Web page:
When the Mid Yorkshire Hospitals Trust began to talk about changes to Dewsbury and District Hospital, I asked them to explain exactly what was being suggested and exactly what effect it might have.
The consultation will start in January and one of the options put forward will be for Dewsbury’s A&E to change from what is called ‘Type 1’ to ‘Type 3’. Whilst A&E would still be open 24/7, I wanted to know what services would change and, based on previous years, how many people were likely to have to be treated elsewhere.
That information has now arrived and it does not make good reading. A Type 3 centre treats things like minor burns and scalds, sprains and strains and some broken bones. To me that sounds more like ‘accident’ than ‘accident and emergency’.
In the year up to June 2012 about 80,000 people attended at the A&E at Dewsbury. If it had been a Type 3 centre, more than 30,000 of those people would have had to go elsewhere.
I do not regard that level of cover and that drop in capacity as in any way appropriate and I have made that point personally to the chief executive of the Trust.
A large urban area such as Dewsbury and Batley cannot be asked to rely on hospital A&E provision that would be unable to help some four out of 10 of those local people needing urgent treatment. This is nothing to do with politics, it is just straightforward common sense.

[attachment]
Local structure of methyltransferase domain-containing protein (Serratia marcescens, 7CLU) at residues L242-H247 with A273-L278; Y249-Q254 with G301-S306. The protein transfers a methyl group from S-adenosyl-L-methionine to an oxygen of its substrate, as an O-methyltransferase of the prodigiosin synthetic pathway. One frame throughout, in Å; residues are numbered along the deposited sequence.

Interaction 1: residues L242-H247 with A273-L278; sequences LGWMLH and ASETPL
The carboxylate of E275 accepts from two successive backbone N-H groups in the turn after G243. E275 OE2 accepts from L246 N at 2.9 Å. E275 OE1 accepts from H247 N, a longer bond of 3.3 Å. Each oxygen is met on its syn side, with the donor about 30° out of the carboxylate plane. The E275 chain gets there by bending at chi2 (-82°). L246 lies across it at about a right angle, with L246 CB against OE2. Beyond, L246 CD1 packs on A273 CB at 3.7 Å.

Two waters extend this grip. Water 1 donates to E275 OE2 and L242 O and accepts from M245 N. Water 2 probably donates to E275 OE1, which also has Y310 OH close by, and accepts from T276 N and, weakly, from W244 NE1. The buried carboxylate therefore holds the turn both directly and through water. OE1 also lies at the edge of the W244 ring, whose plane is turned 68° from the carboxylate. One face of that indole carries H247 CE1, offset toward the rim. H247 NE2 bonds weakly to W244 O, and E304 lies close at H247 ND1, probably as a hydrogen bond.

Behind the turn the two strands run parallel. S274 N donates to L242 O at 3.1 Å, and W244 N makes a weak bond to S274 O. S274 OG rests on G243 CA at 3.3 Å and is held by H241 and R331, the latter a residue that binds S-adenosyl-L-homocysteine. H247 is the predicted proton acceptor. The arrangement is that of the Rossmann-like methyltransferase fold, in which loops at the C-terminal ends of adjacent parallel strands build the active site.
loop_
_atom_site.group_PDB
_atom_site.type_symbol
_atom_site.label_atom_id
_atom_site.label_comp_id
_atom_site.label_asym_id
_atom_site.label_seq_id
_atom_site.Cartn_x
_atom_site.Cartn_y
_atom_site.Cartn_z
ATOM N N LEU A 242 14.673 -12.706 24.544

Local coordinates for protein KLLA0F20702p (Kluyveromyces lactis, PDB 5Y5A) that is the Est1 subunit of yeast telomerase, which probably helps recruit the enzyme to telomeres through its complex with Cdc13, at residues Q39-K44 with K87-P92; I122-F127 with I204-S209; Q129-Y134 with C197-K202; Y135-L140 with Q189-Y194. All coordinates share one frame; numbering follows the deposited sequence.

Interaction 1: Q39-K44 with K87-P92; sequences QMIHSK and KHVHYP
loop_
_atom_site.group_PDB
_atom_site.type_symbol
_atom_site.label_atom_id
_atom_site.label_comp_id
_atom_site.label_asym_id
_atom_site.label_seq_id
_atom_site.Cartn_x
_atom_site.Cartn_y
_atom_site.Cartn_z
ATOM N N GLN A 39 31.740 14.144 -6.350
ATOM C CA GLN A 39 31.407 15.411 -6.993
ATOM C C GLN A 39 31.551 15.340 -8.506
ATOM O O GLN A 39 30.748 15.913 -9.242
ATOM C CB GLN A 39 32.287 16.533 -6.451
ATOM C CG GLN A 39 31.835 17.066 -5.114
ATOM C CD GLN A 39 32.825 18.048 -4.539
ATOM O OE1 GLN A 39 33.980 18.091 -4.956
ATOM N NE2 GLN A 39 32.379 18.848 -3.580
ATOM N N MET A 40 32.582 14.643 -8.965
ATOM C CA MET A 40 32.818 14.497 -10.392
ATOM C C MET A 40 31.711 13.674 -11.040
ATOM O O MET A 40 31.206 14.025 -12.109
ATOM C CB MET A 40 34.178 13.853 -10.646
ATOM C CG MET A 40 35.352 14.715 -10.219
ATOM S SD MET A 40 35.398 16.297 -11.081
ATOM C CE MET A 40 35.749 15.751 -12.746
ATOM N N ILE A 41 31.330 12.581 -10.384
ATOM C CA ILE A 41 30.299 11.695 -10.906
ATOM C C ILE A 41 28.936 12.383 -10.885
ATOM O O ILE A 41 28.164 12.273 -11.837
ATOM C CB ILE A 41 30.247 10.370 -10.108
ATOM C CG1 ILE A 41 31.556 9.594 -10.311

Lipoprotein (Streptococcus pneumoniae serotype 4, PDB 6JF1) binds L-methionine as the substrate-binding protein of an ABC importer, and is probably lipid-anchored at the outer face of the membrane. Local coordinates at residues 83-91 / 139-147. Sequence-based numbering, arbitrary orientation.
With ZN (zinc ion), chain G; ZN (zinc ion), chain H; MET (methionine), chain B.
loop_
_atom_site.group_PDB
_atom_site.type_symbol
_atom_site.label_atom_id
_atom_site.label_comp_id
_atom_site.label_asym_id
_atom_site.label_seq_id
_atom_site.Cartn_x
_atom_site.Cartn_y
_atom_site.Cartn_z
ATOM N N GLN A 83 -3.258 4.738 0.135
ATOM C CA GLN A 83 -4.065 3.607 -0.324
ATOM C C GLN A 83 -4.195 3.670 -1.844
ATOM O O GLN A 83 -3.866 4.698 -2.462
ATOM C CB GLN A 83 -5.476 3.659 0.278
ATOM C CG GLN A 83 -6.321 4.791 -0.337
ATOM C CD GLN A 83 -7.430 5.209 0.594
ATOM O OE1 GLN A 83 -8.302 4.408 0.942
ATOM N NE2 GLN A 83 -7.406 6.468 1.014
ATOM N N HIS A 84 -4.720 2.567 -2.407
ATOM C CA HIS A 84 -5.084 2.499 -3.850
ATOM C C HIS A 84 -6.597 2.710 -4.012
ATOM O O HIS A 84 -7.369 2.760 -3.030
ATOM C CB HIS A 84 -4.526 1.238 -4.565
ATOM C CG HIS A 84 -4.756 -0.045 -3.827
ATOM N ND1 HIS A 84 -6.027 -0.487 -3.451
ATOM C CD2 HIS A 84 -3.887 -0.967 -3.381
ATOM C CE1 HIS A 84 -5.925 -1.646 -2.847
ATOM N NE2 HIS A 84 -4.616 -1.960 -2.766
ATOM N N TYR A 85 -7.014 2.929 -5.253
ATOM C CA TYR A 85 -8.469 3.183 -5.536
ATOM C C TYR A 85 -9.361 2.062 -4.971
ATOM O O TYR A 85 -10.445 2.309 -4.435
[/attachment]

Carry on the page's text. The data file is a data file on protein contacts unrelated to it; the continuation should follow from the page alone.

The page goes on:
I realise that the Trust is losing £100,000 per day but if this level of reduction in provision is in any way about cost cutting it is time to ask whether the Trust in its present form can be saved or whether we have to face up to the fact that historic debt levels are simply too much for it to cope with.
‘The Trust’ is not the same as ‘the hospital’ and the Trust must not run down hospital services to try and save itself. If the Trust cannot continue it should say so and leave services as they are until the Department of Health steps in as it has done in similar circumstances in London.
These proposals have been published way ahead of the planned consultation so that everyone has the opportunity to think about them and to think about how to respond. We are entitled to expect an honest and fair consultation process that listens to the voices of the tens of thousands of local people who will oppose this move.
The 30,000 people who were treated for serious injuries at Dewsbury’s A&E in the last 12 months are just some of those who deserve an A&E department that deals with more than wasp stings and sprained ankles.
Just because the consultation hasn’t started does not mean that the Trust shouldn’t start to listen.